Feature: The Magic Begins
The magic started in 2001 with the release of Harry Potter and the Philosopher’s Stone (Sorcerer’s Stone for our American friends), but before the movie was even released an amazing vibe had gathered. With Richard Harris, Maggie Smith, Alan Rickman, Robbie Coltrane, Richard Griffiths and Julie Walters all signed on to the film, it looked like producer David Heyman had accumulated the Best of British on screen.
Behind the lens was US Director Chris Columbus, who was riding high on the success of child friendly films like Home Alone. His choice was a safe one and it was this that proved to have the greatest effect on the first two movies: they were both undeniably safe. Columbus showed a reverence to the original texts that has been missing from the later movies. It is fair to say that the highly condensed formats of the first two books meant that it was not difficult for him to do this, only having to cut superfluous detail like The Midnight Duel and The Deathday Party. All the same, his determination to convert the books in to light hearted family adventures (aka Box Office Gold) was extremely successful (financially, if not artistically.)
Heyman was also responsible for bringing on board the trio of actors who would portray the lead characters throughout the series. Whilst a lot has been made of their individual acting talents, what he has managed to do is produce three actors with stable enough personalities to last the franchise ten years and eight movies: a somewhat remarkable feat in three actors who had to spend their puberty dressed as wizards.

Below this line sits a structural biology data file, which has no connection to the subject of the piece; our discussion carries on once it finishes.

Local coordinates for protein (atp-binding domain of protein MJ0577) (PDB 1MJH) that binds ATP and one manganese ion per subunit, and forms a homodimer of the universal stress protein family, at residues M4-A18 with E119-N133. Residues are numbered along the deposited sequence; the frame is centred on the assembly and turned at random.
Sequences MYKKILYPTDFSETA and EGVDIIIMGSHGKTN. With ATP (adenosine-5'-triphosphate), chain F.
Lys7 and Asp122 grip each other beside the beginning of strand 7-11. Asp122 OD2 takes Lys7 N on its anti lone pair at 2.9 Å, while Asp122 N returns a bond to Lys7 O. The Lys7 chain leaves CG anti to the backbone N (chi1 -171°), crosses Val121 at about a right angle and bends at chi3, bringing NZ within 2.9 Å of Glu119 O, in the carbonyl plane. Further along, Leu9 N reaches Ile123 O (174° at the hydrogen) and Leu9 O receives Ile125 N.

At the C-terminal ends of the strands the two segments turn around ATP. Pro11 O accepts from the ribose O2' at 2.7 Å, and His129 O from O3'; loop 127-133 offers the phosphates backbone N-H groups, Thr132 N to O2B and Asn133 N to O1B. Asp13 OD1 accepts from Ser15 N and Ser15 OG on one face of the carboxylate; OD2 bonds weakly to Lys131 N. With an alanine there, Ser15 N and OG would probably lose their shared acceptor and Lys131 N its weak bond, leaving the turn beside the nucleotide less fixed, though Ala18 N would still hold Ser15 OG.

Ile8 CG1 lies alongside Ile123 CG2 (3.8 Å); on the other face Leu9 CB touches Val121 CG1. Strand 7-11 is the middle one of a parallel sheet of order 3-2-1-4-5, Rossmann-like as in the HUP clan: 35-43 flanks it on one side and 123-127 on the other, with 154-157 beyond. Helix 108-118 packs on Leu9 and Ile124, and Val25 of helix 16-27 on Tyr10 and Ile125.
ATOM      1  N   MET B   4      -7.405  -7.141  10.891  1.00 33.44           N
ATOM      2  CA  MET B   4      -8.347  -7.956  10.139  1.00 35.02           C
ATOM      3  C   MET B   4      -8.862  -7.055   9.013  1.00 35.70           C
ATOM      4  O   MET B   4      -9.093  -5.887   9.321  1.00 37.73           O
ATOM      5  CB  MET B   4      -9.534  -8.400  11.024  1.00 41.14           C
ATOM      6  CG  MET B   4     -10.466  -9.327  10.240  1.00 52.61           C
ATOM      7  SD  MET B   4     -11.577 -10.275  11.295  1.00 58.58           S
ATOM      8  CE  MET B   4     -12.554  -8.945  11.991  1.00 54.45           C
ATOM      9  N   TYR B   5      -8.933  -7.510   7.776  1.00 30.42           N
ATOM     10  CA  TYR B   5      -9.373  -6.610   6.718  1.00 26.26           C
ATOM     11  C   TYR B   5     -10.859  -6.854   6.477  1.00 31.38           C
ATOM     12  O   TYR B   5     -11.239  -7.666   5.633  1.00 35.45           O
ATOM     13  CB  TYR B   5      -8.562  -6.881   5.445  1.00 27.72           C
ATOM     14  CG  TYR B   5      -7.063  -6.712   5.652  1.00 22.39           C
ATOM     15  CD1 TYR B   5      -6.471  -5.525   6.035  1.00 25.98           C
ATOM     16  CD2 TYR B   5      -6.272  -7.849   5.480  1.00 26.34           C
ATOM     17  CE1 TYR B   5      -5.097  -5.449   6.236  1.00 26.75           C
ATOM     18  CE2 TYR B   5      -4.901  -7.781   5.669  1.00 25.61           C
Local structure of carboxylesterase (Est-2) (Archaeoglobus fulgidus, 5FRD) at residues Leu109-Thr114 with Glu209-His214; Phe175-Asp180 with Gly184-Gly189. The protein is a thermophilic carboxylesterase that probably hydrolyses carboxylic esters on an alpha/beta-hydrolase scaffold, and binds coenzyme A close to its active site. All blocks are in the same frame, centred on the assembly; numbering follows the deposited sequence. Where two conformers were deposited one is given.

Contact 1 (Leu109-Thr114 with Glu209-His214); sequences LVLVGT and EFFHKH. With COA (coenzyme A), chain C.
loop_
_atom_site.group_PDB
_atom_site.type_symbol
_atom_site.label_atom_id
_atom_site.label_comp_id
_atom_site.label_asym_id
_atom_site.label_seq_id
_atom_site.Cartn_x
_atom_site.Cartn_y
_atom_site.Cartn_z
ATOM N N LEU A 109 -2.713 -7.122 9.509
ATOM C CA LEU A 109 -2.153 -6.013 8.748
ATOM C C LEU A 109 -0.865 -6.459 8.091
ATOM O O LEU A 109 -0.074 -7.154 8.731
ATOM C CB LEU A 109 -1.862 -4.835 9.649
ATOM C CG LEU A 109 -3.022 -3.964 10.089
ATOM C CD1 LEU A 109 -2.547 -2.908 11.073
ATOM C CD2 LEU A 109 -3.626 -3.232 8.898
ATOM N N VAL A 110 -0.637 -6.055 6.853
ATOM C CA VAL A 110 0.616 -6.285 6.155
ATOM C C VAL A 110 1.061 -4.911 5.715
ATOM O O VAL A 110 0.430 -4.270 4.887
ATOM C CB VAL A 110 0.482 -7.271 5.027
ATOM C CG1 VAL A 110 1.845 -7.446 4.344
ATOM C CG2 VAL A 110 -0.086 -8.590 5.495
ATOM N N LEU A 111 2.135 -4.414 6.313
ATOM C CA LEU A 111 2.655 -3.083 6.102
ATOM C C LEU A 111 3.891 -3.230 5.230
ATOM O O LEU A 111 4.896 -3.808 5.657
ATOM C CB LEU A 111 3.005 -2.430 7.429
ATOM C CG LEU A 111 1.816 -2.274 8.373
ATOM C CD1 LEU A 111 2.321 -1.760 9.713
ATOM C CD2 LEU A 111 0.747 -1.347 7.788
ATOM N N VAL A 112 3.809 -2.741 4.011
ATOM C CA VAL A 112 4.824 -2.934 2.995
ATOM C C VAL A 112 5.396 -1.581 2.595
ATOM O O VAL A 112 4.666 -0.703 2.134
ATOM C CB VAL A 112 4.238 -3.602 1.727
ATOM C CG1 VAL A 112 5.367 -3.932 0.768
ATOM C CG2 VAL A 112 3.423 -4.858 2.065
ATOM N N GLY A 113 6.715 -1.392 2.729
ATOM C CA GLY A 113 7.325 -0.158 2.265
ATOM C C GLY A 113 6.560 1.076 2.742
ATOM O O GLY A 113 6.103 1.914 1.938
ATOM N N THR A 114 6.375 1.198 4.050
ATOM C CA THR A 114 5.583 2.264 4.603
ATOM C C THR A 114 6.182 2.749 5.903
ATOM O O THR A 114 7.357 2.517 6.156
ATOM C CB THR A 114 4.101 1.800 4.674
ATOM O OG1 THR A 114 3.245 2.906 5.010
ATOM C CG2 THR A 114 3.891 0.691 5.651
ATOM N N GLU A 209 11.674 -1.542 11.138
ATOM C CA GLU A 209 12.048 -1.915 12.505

However- for everything they did right, they did a lot wrong. Stuart Craig’s production design was magnificent (the foundation for the entire series and a revolution in itself), however Columbus was determined not to digitally alter the surrounding and this has left the film curiously lacking in atmosphere. It is rare to criticise for a determination to avoid special effects, but in the case of Harry Potter and the Sorcerer’s Stone and Chamber of Secrets, there is an element of visual predictability that was not banished until the arrival of Alfonso Cuaron. In addition to this the acting from the kids is a long way short of perfect (then again they were only 11 at the time) and the script from Steve Kloves leaves a lot to be desired (indeed it’s remarkable that, on the basis of this first effort, he is still on script writing duties as of Deathly Hallows.)
Still if you’ve got the biggest selling children’s fantasy series of all time and you’re looking for a jump off point for your franchise, this isn’t a bad place to start. Certainly the fact that it ranks in the top 10 highest grossing films of all time and has spawned (unlike so many of its fantasy siblings) seven sequels in the space of ten years, means that it is the yardstick against which all other children’s adaptations will be measured.